"There are very few American-Chinese places as mindful about the quality of ingredients as we are"
A “clean” Chinese restaurant opened by a white woman is being slammed for racism
Nutritionist Arielle Haspel recently opened Chinese-American restaurant Lucky Lee, offering “clean” food.
Haspel said her restaurant is for “people who love to eat Chinese food and love the benefit that it will actually make them feel good.”
According to the nutritionist, not many Chinese restaurants in New York care about the quality of ingredients compared to her restaurant.
“There are very few American-Chinese places as mindful about the quality of ingredients as we are,” she said. “We’re excited to offer it to people who want this type of food, and it can make them feel good and they can workout after and they can feel focused after and it will add to their health.”
On one Instagram post, the restaurant said unlike other places, it offered lo mein that did not make their customers feel “icky.”
“We heard you’re obsessed with lo mein but rarely eat it,” the now-deleted post read. “You said it makes you feel bloated and icky the next day? Well, wait until you slurp up our HIGH lo mein. Not too oily. Or salty.”
For Haspel, by opening a Chinese restaurant, she hopes to celebrate Asian culture.
“I love love love American Chinese food. I made some tweaks so I would be able to eat it and my friends and other people would be able to eat it,” she said. “I am by all means never ever looking to put down a culture at all. I am very inclusive, and we’re here to celebrate the culture.”
Her restaurant will feature “a lot of Chinese elements” such as “lucky bamboo” and “jade”.
However, social media users were having none of it.
“This white woman just opened a ‘clean’ Chinese food restaurant … not only is she using Chinese food stereotypes/naming, she is shaming traditional Chinese food cooking with MSG/grease/starch,” one commenter said.
“Love to watch a Becky go bankrupt for racist appropriation,” another said.
“This restaurant uses racist tropes to position itself as better than a traditionally Chinese-owned restaurant for no good reason,” said one person.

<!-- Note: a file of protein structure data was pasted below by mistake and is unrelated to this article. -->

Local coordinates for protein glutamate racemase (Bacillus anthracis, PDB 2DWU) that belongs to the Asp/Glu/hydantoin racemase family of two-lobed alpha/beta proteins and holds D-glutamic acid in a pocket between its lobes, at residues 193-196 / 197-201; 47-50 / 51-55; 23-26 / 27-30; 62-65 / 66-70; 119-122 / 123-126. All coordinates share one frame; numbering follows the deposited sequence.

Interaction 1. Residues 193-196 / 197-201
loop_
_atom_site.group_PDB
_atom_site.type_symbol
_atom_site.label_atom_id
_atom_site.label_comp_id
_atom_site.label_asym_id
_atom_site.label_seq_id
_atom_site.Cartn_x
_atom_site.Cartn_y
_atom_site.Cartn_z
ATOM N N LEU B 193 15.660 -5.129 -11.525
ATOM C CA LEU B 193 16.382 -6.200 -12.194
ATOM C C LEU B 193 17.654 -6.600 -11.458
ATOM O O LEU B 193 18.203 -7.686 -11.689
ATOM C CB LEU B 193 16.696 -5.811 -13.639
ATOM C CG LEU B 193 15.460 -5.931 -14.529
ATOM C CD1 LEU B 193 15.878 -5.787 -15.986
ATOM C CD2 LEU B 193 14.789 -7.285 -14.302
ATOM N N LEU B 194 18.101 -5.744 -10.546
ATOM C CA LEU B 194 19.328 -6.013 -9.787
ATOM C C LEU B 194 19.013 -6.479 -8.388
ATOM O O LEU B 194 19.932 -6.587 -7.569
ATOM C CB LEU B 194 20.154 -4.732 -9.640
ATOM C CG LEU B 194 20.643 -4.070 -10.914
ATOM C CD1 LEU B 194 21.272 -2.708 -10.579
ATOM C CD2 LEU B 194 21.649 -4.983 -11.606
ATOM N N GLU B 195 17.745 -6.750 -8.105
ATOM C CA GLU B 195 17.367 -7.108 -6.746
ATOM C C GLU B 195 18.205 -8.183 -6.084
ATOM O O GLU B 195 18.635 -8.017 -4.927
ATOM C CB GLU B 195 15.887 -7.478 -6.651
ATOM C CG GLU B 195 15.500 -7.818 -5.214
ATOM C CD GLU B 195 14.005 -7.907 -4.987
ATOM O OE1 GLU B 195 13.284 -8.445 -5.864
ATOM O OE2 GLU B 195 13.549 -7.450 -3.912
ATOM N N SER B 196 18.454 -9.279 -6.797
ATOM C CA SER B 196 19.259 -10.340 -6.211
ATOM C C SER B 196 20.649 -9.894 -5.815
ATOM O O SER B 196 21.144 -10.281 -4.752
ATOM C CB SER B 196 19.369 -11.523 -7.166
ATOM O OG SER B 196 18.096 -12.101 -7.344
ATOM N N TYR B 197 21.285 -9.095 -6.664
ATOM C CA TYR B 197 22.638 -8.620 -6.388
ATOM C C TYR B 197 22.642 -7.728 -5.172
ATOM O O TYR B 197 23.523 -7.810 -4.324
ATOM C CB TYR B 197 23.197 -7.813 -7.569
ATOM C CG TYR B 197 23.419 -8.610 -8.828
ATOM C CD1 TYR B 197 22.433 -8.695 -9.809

Freelance food writer Esther Tseng said the restaurant was an insult to Chinese Americans and their history.
“It’s very much erasure, the way that she’s stepped on years and decades and centuries of tradition, of the migration of Chinese immigrants who were actually banned from taking jobs that were reserved for white people,”she said.
“Either doing a Chinese restaurant or running a laundry were the only jobs that they were allowed to do. Does she know that? Does she know that history? Does she know why there’s sugar added to some Chinese recipes, in order to cater to the white palate?”
Tseng criticized Haspel for suggesting “that a lot of other American-Chinese restaurants don’t care as much about their ingredients,” implying that she is In suggesting Tseng continued, Haspel seems to be “elevating herself above this Chinese-American tradition of feeding as many people as they can with their dishes, or adapting their recipes for a wider audience,” whilst profiting off it.
View this post on Instagram
During OPENING WEEK, we will be offering a special selection of Lucky Lee’s favorites, including this Baked Orange Cauliflower (gluten-free). Additional menu items will be added soon. Tomorrow we open the doors at 12pm for lunch only – who will be the lucky first customer?! We can’t wait to see you at 67 University Place between 10th/11th Street for good vibes and tons of yumminess. See you tomorrow! #newrestaurant #luckyleesnyc
I think it would have been FANTASTIC if the spin here were “we’re going back to the roots of real Chinese cooking and sharing it with the community!” and not “Chinese food is so unhealthy so I made it better” which Noel tried to address here (the Lucky Lee lady deleted it) pic.twitter.com/4GynHe5Ejp
— Sharon Su (@doodlyroses) April 9, 2019
Lucky has become code for something awful.
Lucky Cricket: Andrew Zimmern’s new Chinese restaurant (dragged by @hooleil)
Lucky Cat: Gordon Ramsay’s upcoming “authentic Asian” restaurant, with no Asian chef
Lucky Lee’s: nutritionist Arielle Haspel’s “clean” Chinese restaurant https://t.co/McAqc6BTAu
— Cathy Erway (@cathyerway) April 9, 2019
“I am by all means never ever looking to put down a culture at all. I am very inclusive, and we’re here to celebrate the culture.”
She says they’re doing that by including “a lot of Chinese elements” like “lucky bamboo” and jade.
— esther tseng (@estarLA) April 9, 2019